According to London-based tech disruptor Deep Green, it is the only company in the world that recaptures the heat your computer generates and repurposes it for social good. And the company does it all for free.
With a £200 million ($253.81 million) investment from renewable energy company, Octopus Energy, the company is aiming to cut the energy bills of up to 150 public swimming pools in the United Kingdom through its innovative heating scheme. In return, Deep Green gets free cooling for its processes, which gives it an edge over other data center companies.
Piloted last year in Exmouth, Devon, the idea started when Mark Bjornsgaard, the chief executive of Deep Green, put a small computer data processing center underneath a pool and allowed the energy from it to heat the water.
As access to public pools steadily decreases, with budget cuts here in the United States, and in the UK as the government struggles with crippling energy bills, Bjornsgaard’s solution took off in 20 pools because it's capable of solving multiple problems at once: pool recreation access and skyrocketing energy bills, while facilitating transition to clean energy.
As Zoisa North-Bond, the CEO of Octopus Energy Generation put it, “To tackle the energy crisis head-on, we need innovative solutions to unusual problems.”
“By using excess heat from data centers to slash energy bills for communities across the UK, Deep Green solves two problems with one solution,” she said in a statement, “We’re looking forward to rapidly rolling this out and positively impacting even more people as we drive towards a cleaner, cheaper energy future.”
The investment was made via Octopus’ dedicated Octopus Energy Transition Fund (OETF) — which launched last year to scale companies in fast-growing sectors decarbonizing society — and the Sky (ORI SCSp) fund it manages.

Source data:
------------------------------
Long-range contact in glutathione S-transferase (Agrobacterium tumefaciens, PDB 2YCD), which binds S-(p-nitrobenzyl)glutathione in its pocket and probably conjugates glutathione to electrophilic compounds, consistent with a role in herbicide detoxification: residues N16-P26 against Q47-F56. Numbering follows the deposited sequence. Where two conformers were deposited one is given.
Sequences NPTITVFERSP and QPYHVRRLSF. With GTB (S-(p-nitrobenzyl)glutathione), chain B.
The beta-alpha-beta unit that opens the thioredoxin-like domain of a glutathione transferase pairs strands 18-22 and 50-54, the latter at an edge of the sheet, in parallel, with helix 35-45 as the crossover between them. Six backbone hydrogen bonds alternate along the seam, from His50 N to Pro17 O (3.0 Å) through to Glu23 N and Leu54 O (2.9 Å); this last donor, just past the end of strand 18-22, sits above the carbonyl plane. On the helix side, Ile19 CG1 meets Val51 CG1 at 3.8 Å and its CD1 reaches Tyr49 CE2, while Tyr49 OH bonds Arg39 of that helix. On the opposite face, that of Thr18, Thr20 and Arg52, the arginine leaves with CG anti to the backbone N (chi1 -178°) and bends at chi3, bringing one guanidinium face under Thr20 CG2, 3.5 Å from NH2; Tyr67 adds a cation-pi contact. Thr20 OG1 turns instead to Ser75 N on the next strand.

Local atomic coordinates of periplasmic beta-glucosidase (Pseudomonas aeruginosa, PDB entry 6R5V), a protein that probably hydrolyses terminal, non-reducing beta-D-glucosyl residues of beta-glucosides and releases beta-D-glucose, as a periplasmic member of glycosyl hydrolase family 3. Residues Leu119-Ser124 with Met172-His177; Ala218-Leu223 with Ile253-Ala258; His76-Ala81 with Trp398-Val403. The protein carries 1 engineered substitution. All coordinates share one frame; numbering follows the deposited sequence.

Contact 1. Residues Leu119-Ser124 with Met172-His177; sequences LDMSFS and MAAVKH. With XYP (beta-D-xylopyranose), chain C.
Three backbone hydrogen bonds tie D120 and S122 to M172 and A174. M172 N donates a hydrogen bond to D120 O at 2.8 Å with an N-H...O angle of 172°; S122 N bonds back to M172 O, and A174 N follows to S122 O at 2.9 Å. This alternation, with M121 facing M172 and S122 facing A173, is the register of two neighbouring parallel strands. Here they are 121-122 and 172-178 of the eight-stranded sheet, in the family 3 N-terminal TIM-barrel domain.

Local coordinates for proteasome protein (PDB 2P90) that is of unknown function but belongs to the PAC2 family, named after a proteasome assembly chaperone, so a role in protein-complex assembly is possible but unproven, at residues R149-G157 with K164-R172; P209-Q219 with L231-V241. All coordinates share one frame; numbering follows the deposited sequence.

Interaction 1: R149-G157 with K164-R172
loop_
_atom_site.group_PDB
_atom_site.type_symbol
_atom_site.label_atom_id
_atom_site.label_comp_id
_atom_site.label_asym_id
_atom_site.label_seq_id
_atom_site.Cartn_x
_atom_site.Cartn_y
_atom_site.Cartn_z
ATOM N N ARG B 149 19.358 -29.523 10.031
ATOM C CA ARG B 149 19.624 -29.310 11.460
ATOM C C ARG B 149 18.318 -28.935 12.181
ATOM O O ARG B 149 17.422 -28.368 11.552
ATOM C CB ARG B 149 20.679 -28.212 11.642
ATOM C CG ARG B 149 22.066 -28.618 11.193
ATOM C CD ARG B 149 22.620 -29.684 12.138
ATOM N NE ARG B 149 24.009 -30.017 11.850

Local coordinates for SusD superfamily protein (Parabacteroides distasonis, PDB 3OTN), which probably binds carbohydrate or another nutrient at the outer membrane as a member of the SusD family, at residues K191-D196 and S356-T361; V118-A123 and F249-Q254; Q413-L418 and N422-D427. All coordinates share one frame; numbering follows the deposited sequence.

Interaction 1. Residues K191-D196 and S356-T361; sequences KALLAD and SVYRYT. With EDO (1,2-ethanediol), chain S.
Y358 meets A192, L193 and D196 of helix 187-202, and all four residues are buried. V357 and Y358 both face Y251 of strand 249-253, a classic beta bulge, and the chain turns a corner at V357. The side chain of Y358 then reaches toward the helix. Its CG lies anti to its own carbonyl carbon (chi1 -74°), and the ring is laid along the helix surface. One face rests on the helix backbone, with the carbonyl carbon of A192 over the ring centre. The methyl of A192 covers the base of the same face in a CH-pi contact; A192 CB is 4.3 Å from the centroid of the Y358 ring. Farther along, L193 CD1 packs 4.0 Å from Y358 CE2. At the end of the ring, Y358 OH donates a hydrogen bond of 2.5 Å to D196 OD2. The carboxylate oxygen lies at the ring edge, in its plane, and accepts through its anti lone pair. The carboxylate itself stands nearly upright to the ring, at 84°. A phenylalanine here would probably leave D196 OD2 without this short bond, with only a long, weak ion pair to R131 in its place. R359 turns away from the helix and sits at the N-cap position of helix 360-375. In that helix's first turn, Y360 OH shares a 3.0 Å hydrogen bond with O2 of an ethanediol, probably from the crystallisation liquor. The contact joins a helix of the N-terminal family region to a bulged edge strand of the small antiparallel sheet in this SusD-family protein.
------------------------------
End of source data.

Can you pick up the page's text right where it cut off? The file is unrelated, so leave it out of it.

To say data centers release a lot of emissions is an understatement. They account for nearly 1% of energy-related greenhouse gas (GHG) emissions, and as the International Energy Agency explains, since 2010, the number of internet users worldwide has more than doubled, with global internet traffic expanding 25-fold.
“As the world moves, we need 10 times the amount of computers and we cannot build 10 times the amount of data centers,” Bjornsgaard said when the program was piloted last year. “So there is a need to decentralize them and take little bits of them to where the heat is required.”
According to Deep Green — whose customers include companies that do everything from AI, and machine learning to video rendering or cloud applications — one reason data centers are so energy intensive is to keep the computers cool. Therefore putting the heat to use, which much of the power goes towards, is one of the most effective ways to divert emissions.
Finding a use for its waste heat can help increase the efficiency of these systems while reducing the energy needed for applications Deep Green uses the heat for. This, in a grand scheme, lowers emissions from our energy mix by displacing the source needed to heat a pool or other sites that require hot water like apartment complexes.
Not to mention, that doesn’t even begin to factor in 1) the economic benefits of the program, like the fact that Deep Green can reduce pools’ energy bills by 60%, or 2) the incentive the strategy gives companies to incorporate ESG (environmental, social, corporate governance) considerations.
“The data center sector is rightly facing scrutiny about its growing energy demand and associated carbon emissions,” Bjornsgaard said in a statement. “Placing data centers within the fabric of society transforms the waste heat they produce into a valuable resource that benefits communities.”